New Wiltshire home care service rolled out
A new care service aimed at helping more vulnerable people stay in their own homes has been introduced in Wiltshire.
From Monday, wardens are being replaced by a 24 hour call-out system, in a joint project between Wiltshire Council and the NHS.
Four care providers have been chosen to run the system, which will affect 3,000 vulnerable people.
The Conservative-run council said it was providing a better service.
Some elderly people took part in a working group to decide how to develop the support.
A consultation took place but some service users claim they were not told of the changes in advance.
After suffering a heart attack and stroke, Patricia Simpson Bysman, 69, from Melksham, is immobile, unable to read and relies on a team of carers for her everyday needs.
She said she was unhappy that her care provider could change.
"I don't see why I should be subjected to this stress, certainly without consultation," the former Scout leader said.
"It means at my age I have to start all over again with someone new which is hardly fair when there's been no consultation with me.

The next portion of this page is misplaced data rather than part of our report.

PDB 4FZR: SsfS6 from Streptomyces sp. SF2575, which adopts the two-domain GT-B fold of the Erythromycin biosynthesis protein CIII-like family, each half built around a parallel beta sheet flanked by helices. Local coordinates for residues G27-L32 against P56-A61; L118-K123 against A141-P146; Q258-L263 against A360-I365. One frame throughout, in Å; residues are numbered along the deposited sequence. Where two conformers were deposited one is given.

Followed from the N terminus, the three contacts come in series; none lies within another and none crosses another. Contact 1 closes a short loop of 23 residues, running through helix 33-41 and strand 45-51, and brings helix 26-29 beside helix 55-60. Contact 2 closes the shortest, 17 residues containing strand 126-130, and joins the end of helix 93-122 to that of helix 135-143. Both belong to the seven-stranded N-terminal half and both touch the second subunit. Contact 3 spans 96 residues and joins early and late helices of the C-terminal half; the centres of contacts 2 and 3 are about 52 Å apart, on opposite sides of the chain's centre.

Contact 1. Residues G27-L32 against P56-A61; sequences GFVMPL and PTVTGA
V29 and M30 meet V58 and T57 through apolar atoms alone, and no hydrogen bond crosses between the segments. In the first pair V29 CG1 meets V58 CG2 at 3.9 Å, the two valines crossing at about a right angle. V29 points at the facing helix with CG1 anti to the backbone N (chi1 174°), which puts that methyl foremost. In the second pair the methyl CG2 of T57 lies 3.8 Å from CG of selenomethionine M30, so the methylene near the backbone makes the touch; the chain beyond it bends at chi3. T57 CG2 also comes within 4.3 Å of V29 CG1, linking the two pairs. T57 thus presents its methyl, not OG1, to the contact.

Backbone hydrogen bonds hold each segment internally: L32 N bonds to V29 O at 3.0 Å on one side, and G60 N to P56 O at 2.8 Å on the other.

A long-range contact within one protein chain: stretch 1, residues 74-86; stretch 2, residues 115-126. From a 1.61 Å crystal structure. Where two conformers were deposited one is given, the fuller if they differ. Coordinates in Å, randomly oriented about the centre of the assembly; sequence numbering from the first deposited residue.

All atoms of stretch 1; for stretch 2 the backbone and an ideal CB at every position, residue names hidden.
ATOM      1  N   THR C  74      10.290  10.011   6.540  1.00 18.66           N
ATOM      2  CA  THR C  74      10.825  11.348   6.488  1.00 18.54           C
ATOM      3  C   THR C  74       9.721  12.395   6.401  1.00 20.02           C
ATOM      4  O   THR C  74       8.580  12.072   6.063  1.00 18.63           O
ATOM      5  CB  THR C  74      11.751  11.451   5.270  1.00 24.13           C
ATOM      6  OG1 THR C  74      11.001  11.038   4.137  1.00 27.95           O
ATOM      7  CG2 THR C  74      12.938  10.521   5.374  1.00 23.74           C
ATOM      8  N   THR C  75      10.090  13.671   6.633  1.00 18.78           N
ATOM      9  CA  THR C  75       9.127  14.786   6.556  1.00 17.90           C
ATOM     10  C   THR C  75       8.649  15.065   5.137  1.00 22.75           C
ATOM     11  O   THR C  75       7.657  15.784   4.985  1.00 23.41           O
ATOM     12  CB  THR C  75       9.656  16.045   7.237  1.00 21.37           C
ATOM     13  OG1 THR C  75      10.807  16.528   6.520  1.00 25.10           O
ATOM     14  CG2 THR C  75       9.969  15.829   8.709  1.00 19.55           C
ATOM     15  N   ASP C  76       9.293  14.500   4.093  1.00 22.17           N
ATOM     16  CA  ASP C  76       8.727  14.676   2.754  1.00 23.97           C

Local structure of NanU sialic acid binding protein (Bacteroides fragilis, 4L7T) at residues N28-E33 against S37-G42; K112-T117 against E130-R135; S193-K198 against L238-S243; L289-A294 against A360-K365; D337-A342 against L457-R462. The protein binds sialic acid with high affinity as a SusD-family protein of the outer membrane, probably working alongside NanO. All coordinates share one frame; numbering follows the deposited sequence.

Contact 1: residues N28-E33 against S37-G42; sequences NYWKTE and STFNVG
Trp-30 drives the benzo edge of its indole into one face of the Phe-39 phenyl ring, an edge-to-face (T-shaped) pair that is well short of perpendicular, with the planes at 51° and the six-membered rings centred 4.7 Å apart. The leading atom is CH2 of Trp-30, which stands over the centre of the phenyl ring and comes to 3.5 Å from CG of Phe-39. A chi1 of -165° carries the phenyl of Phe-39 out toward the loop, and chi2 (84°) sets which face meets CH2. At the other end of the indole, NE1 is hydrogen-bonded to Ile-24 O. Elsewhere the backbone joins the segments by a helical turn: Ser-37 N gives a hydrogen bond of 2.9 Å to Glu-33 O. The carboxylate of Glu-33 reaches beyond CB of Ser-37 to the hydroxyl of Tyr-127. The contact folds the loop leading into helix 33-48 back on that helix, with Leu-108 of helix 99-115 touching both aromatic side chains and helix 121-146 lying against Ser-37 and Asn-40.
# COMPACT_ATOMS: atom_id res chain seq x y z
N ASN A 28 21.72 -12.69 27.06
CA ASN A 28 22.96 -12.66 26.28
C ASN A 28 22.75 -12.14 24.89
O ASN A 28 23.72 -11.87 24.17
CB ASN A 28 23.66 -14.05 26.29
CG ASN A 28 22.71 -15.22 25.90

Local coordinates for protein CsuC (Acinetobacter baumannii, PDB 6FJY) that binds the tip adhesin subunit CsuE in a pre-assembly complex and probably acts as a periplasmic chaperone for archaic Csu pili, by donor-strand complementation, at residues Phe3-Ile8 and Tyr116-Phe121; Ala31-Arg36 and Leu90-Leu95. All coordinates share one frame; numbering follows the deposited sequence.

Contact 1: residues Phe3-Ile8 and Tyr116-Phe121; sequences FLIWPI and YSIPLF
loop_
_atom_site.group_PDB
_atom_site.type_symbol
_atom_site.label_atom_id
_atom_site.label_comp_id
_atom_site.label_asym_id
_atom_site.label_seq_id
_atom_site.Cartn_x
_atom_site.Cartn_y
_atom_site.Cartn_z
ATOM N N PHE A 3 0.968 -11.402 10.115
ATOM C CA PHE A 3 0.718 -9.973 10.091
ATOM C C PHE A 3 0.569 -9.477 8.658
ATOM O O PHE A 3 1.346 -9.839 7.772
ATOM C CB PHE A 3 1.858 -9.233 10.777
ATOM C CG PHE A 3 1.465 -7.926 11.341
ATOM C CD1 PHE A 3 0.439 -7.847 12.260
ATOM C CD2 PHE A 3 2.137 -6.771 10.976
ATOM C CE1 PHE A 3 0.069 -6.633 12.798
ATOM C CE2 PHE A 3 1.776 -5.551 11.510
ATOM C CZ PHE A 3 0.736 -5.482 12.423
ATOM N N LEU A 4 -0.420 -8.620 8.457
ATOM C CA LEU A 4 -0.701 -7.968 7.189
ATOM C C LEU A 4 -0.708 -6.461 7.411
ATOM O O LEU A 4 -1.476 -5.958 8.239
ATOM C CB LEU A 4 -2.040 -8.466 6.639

"It really is upsetting me a great deal."
Sammy Doonan has been Ms Simpson Bysman's main carer for three years.
She said: "It's the same across the board with all us carers, we're absolutely gutted.
"Not only are we losing our clients but they've also become our friends over the years so we've built up a really good relationship.
"To see that to just go with no warning whatsoever is pretty disappointing."
Wiltshire Council said it is spending an extra £34m on adult social care over the next five years due to an ageing population and people living longer.
Council officer Nicola Gregson said the services provided by wardens and care workers, which had been provided by different organisations, were being brought together, with the four care providers operating in different areas.
The council's Conservative deputy leader John Thomson said an official from the authority would pay Ms Simpson Bysman a visit.
"We will do everything to try and maintain the carers she has," he added.
"Part of the project is rather than having lots of different people turning up to provide care you will have one person."
He said the council was spending £15m on the scheme while the NHS was spending £5m.
"It's not about saving money, it's about providing a better service and keeping people in their homes as long as possible," he said.
"There is a larger number older people in Wiltshire. It's a huge change for us as a council."
Sue Anderson, branch secretary of Unison in Wiltshire, said: "We are keen to work with the new providers to make sure the best service possible is given to the residents and that staff are treated fairly."